Alice Cooper: Our Christmas Is More Ozzie Nelson Than Ozzy Osbourne

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So the Rock Teen Center opened in spring of 2012, and that was the building that inspired you to launch the annual Christmas Pudding in 2001. Tell me a bit about that inspiration. We started Solid Rock in the late '90s really, putting it together. We were a foundation so we would raise money and then give it to organizations that worked with teens, whether it was for eating disorders or anything that had to do with teenagers. But then we decided, well, we always wanted to open our own place, which would be our own teen center. It would be dedicated to teaching music and all the arts--for free.

In other words, why not let every teenager come in who wants to learn guitar, bass, drums--my wife teaches jazz and ballet--and everything is free. All they have to do is show up and decide they want to learn something. Fender gave us all the guitars we wanted, all the basses. Again, my idea with this is, when I'm down on the West side and I look at a corner, I can tell if those people are sitting there selling drugs. These teenage kids. And I think to myself, how does that kid right there know or not if he's the best guitar player in town? Because he's never picked up a guitar. He's never had that opportunity to actually pick up a guitar or sit behind a set of drums or pick up a bass.

So what you do is, you say, I challenge you. Come on in, and once you learn five or six chords you can play just about any rock and roll with that. Look, a band is a gang, you know? The only difference is you aren't getting shot at or going to jail. I understand the idea of a gang. If you don't have a family, a gang is your family and I get that. They got your back.

But when kids come to the Rock they can feel more comfortable there than they do at home. They feel safer there. A lot of these kids have some rough family life, but really we're just there to be there for them. To give them an alternative to selling drugs, going to jail, getting shot, you know; why not put all that energy into music? We average about 100 kids in there a day. There are kids whose whole lives have been changed, and we like to think that their future will hold something other than jail or getting shot at.

And Christmas Pudding was originally started just to save that money to open up the Teen Center. You know, with Christmas Pudding it was like, where do we start on this? You know, I'm not a teacher, but I have a great rolodex. If I do a Christmas show I can go through that rolodex and call different people and they will show up and do a few songs. When you get Alice Cooper, KISS, Rob Zombie, Dee Snider, Joan Jett, Vince Neil, Stephen Pearcy all on one stage in one night? That should pretty much pack the place.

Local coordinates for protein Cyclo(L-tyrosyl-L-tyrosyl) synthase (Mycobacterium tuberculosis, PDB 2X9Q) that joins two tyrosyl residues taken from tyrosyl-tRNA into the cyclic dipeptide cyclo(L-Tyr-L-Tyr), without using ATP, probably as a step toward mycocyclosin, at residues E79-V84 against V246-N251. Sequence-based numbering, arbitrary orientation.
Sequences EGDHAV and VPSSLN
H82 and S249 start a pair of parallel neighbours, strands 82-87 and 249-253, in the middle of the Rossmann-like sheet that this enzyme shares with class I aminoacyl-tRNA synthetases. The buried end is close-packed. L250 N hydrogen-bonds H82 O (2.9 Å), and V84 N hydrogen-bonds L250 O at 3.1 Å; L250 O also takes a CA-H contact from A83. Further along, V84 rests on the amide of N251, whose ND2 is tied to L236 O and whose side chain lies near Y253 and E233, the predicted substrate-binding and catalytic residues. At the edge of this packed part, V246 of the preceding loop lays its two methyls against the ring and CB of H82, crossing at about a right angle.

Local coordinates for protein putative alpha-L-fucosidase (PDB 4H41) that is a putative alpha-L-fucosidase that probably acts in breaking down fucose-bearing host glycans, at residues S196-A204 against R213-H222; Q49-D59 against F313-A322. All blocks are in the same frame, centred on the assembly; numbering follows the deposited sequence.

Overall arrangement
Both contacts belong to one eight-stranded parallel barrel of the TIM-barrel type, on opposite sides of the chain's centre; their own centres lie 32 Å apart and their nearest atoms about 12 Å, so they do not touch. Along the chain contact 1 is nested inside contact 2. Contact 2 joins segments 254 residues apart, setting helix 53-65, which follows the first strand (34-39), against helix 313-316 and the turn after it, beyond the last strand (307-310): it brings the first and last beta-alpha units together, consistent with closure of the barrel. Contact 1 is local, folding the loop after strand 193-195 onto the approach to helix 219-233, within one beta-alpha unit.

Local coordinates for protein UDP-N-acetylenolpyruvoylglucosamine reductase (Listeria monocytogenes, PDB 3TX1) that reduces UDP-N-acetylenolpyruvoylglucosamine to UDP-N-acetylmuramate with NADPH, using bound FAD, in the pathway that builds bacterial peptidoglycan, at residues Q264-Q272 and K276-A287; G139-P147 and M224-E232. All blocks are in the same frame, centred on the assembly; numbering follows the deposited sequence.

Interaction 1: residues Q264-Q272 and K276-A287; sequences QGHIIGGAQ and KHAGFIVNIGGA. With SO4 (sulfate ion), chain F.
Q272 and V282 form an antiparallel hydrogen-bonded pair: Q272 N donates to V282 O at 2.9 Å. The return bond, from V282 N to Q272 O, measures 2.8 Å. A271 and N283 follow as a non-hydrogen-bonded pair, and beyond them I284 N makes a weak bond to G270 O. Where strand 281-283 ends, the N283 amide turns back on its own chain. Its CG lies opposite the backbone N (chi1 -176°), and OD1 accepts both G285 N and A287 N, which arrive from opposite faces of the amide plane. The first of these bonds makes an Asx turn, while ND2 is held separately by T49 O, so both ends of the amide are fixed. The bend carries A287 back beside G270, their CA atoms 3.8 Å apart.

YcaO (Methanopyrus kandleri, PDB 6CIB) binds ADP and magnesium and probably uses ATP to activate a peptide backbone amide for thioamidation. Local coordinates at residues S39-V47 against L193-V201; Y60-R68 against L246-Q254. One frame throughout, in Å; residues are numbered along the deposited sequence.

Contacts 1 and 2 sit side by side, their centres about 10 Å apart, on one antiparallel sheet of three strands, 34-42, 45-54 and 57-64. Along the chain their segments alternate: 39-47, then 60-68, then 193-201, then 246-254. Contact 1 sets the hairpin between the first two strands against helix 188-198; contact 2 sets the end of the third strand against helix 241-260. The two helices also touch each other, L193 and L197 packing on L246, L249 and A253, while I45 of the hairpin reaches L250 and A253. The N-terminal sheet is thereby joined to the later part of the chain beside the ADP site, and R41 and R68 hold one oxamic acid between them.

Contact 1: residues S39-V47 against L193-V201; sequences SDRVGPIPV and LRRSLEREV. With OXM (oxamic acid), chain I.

And every year, all the performers perform for free as their contribution to the cause, correct? Yes. Normally we bring the whole band in and then it's a five hour show, because you have to break down the equipment, and during that time we had comedians and different stuff going on. But this year we decided we're having one band that knows everybody's songs. So we just bring in Rob Zombie, not his entire band. We bring in Paul and Gene from KISS. I mean, the whole band can come if they want.

I will be performing with this band called Hairball. They literally do everybody's songs exactly how they are on the record. So Vince Neil will do two or three Motley Crue songs, then when he's done, Rob Zombie will go up and do three or four songs. So we're just putting in the lead singer and it's a lot faster way to do it.

I love having, like, Rob Zombie and somebody who is absolute opposite of Rob Zombie up there. It's fun to watch people who should never play together be together on stage. Glenn Campbell and... the guys from Twisted Sister. It's insane combinations of people. But it's a Christmas party with all headliners.

And it is going to expand from its current 22,000 square feet, with an auditorium, dance studio and music room, to 60,000 square feet? Right now it's music rooms and a big rec room where they can play ping pong or just hang out. It's a safe place to hang out, where there's not going to be bad stuff around. The kids just sit around and talk. There are even three or four bands organized within Solid Rock. It's great.

A lot of them go, what's the catch? But there's no catch you just have to want to learn. Show up and it's free. The more you learn how to play the more you'll want to come back.

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Lauren Wise has worked as a rock/heavy metal journalist for 15 years. She contributes to Noisey and LA Weekly, edits books, and drinks whiskey.
Contact: Lauren Wise